Zero Dark Thirty is an outstanding film, a great example of how editing, sound, music and crisp performances can keep eyes and ears glued to a screen. The film’s climax, a fifteen-minute or so scene that shows the raid by Navy SEALS on Usama Bin Ladin’s compound, is one of the best action scenes I’ve seen, period. This is consummate filmmaking by director Kathryn Bigelow.
That being said, the film takes some warming up to. The first half hour or so would probably give Dick Cheney a hard-on. After a sound-only representation of 9/11 (a brilliant choice–we didn’t need to see another shot of a plane crashing into the World Trade Center) the film covers the manhunt for Bin Laden, the mastermind behind the attacks, from that day to May 1, 2011, when he is taken out. This begins with the interrogation of detainees at CIA black sites, led by an agent known only as Dan (Jason Clarke).
These detainees are treated very harshly, including being beaten, tied to the ceiling, put into small boxes, and most controversially, being water boarded. Observing the torture is Maya (Jessica Chastain), a CIA agent who realizes that since Bin Laden is not connected to the grid–he does not use phones or Internet–he must use couriers. If the CIA can find a courier, they can find Bin Laden.
The controversy surrounding the film has nothing to do with the quality of the film, but this portion is extremely difficult to sit through. When Barack Obama takes office, the detainee program ends, but Chastain has a tip–a man known as Abu Ahmed, a courier for Bin Laden. Unfortunately, no one seems to know his real name or if he is dead or alive.
Bigelow takes Mark Boal’s extremely dense but extremely coherent script and makes a spellbinding procedural. As the years roll by, Chastain does not let go, even in the face of resistance from her station chief (Kyle Chandler). She survives a bombing and being shot at. Finally Ahmed is found, and he lives in a large compound in Abbottobad, Pakistan. Chastain observes that an unidentified male lives in that compound, and never comes out. Like Sherlock Holmes did in the case of the dog that didn’t bark, Chastain uses deduction to reason that absence of information is all the evidence she needs.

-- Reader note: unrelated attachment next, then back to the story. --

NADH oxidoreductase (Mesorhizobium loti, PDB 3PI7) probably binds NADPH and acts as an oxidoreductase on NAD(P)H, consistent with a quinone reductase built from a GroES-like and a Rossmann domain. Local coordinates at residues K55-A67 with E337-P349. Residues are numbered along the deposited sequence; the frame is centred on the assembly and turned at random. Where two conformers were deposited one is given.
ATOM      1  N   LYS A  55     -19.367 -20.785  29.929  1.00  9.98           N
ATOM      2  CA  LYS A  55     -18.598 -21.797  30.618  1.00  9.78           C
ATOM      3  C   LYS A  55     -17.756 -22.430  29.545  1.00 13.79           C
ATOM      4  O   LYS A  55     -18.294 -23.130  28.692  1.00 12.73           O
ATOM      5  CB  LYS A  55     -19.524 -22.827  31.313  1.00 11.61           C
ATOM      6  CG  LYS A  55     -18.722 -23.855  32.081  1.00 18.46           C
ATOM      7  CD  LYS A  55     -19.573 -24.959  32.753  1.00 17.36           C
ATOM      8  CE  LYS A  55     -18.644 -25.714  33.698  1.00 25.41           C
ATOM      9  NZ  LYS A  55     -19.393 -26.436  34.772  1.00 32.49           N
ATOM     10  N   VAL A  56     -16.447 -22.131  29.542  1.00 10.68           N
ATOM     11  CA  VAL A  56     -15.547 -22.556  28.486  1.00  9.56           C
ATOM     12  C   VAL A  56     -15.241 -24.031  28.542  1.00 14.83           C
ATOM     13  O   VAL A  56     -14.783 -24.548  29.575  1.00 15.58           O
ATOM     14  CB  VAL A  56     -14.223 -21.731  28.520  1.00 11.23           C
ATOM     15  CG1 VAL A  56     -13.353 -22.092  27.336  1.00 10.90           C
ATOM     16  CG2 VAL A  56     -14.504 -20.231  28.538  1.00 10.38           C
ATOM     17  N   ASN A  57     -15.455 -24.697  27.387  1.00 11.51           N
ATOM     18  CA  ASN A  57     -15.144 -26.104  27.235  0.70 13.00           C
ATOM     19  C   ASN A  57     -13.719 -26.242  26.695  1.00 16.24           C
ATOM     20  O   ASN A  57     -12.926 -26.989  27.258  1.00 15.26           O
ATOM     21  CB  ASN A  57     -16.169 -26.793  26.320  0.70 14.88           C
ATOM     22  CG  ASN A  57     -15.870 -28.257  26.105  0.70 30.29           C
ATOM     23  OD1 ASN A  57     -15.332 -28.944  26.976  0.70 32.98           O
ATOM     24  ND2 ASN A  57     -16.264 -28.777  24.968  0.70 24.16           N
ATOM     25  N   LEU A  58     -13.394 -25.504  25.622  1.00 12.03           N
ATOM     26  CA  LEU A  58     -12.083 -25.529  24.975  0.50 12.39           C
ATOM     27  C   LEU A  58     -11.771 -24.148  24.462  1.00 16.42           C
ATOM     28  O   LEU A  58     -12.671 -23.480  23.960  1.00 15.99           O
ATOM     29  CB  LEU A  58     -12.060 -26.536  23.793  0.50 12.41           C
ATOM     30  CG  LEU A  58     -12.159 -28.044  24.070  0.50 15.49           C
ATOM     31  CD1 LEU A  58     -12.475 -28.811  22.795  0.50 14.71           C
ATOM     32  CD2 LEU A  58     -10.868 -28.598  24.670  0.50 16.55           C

This is taken to the CIA director (James Gandolfini, obviously playing Leon Panetta). With only 60 percent assurance from other government members, the attack is green-lit.
That’s the story, but the film succeeds not because of any heroics–that’s gravy. What makes Zero Dark Thirty work is the craft of the film. There are many names to congratulate, from Alexander Desplat’s music to Paul N.J. Ottosson’s sound editing. And I will not soon forget the climax, when stealth helicopters fly nearly noiselessly (and without lights) over the dark mountains of Afghanistan and Pakistan. In a way, I was reminded of the helicopter attack in Apocalypse Now, but while that scene was brilliant because of its sound and fury, this one is the opposite–sleek and silent.
Then, once the SEALS have landed, Bigelow shoots it as if we were there–with night-vision lenses–as they move from door to door, efficiently killing and making their way to the target. Bigelow and her editors, Dylan Tichenor and William Goldenberg, make a great choice here. They do not cut away to others waiting back at the base, anxiously. Instead they stay with the SEAL team all the way through, and thus do not interrupt the tension by hackneyed use of closeups.
The denouement of the film, when Chastain has realized her entire career goal, is an incredibly touching end to a fiercely visceral film. Zero Dark Thirty is worthy of all its Oscar nominations, and should have had more, including Bigelow, Desplat, and cinematographer Greig Fraser. It’s another example that shows 2012 is a pretty damn good year for movies.
My grade for Zero Dark Thirty: A.